The movie itself was District 9, something I've been waiting to see for a long time. It made a strong impression. I'll have to re-visit it to see how much of its impact was sound and fury, but I suspect it's a masterpiece or something close. I don't think it handles as well as Children of Men (the film that, for me, it most strongly recalls) its blend of a fascinating near-future realised through an overwhelming mise-en-scene and a captivating narrative premise that drives a recognisable popular-cinema plot. District 9 slightly outstays its welcome, loosening its grip slightly in the final half hour or so, but it still demands serious attention.

As someone who spends a lot of his time looking at old movies and (slowly!) constructing arguments about their value and sometimes their superiority to contemporary filmmaking, it was thrilling to have a cinema experience that made me want to go out and write about what I had just seen for positive reasons - not because what I had seen was evidence of creative bankruptcy or simply symptomatic of the contemporary moment.

Last night I spent a lot of time getting googled up. I set up Google Reader. As usual, there's a gap between what you expect and want the thing to be able to do and what it can do. I can get feeds from, but nothing that exactly replicates the 'film' search that I depress myself with about once an hour whilst online. No RSS there I'm afraid. Oh well. Perhaps it wouldn't really do for the official website of a sixty year old man to cater to shiny young things.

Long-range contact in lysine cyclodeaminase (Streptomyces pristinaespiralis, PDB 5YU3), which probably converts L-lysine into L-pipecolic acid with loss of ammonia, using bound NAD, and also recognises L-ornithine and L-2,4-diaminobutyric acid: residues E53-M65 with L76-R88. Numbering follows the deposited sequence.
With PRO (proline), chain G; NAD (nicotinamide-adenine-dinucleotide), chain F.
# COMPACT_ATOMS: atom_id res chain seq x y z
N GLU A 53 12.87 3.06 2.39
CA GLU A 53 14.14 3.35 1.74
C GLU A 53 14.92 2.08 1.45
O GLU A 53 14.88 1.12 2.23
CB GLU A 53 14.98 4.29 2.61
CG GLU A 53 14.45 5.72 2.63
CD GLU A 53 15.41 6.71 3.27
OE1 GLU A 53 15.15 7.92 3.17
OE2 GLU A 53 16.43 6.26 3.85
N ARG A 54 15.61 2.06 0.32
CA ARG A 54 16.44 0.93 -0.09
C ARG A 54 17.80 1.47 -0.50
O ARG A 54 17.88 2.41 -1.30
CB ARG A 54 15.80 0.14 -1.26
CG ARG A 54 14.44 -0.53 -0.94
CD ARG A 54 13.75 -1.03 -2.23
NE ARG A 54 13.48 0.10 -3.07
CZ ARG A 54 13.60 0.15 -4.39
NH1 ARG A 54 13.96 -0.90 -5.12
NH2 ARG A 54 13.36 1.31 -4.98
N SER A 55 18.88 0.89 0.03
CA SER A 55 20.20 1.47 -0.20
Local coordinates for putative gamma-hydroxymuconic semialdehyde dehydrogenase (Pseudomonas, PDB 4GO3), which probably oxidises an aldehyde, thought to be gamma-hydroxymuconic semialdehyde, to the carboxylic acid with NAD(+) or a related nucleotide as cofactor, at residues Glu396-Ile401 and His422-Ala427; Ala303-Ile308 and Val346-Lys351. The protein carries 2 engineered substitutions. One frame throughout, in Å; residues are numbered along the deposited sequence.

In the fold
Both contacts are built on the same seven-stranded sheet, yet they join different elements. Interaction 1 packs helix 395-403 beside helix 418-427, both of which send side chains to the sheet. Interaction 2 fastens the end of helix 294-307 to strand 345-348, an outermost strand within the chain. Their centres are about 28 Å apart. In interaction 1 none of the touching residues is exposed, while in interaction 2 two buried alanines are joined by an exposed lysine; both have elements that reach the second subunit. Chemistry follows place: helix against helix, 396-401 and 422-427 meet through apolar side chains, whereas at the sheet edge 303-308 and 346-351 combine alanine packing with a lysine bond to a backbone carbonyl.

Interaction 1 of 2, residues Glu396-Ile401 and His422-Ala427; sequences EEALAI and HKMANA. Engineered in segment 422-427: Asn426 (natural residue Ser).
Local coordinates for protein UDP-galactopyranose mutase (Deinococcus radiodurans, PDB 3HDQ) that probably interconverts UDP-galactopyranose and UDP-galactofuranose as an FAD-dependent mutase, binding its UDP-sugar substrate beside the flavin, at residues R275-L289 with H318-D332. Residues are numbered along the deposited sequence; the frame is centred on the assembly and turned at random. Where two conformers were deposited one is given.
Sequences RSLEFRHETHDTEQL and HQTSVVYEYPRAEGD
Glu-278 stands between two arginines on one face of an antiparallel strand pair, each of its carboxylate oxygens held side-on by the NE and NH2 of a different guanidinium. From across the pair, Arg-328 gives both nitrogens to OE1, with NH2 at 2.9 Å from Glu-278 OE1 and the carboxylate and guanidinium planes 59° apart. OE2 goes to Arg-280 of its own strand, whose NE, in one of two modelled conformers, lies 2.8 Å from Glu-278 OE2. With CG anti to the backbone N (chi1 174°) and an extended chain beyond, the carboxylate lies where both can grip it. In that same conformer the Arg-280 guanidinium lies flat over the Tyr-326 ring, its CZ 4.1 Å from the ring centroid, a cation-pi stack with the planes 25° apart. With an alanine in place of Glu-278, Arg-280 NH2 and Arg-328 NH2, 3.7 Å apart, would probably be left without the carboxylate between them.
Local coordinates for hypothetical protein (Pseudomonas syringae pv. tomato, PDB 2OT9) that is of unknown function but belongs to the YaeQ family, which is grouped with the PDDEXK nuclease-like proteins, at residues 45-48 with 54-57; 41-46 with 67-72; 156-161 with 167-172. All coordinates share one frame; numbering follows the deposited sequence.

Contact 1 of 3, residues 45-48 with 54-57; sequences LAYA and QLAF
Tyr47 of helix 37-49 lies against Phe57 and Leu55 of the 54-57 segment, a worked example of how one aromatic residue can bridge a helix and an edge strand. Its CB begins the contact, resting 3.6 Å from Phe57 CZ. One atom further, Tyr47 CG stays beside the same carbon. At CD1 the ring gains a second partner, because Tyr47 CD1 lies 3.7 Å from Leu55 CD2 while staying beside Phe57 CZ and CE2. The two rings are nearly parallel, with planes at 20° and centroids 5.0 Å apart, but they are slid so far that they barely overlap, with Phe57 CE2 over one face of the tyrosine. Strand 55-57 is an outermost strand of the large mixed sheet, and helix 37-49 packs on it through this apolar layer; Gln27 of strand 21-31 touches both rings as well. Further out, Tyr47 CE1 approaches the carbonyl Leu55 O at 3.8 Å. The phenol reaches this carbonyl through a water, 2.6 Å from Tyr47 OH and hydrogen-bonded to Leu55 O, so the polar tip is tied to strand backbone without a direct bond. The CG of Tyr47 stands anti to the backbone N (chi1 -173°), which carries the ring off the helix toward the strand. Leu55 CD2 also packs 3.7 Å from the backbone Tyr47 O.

I also set up my blog - agonising for a long time over my url (is a statement too strident/cloying?; a clever thing would get old quite soon). A small example of new media not simply providing new bottles for old wine, but obliging one to make decisions about the 'container' that didn't hitherto exist. (I often find myself opting for the most unobtrusive, 'vanilla' layouts for customised pages, blogs, etc - itself, of course, a form of vanity.)

Today I set up a homepage that gathers together a fair amount of useful stuff. I feel quite good about it. We'll see how the 'to-do' 'gadget' works out. I suspect a piece of paper might do the job better. And Radio 4, listened to on the radio, will remain my principal source of news.

And I actually got around to writing the blog! Not as profound or articulate as the exciting little cluster of embryonic thoughts in my head, but it'll do. I'll save the polish for elsewhere. And there's another fresh start spent. Oh well.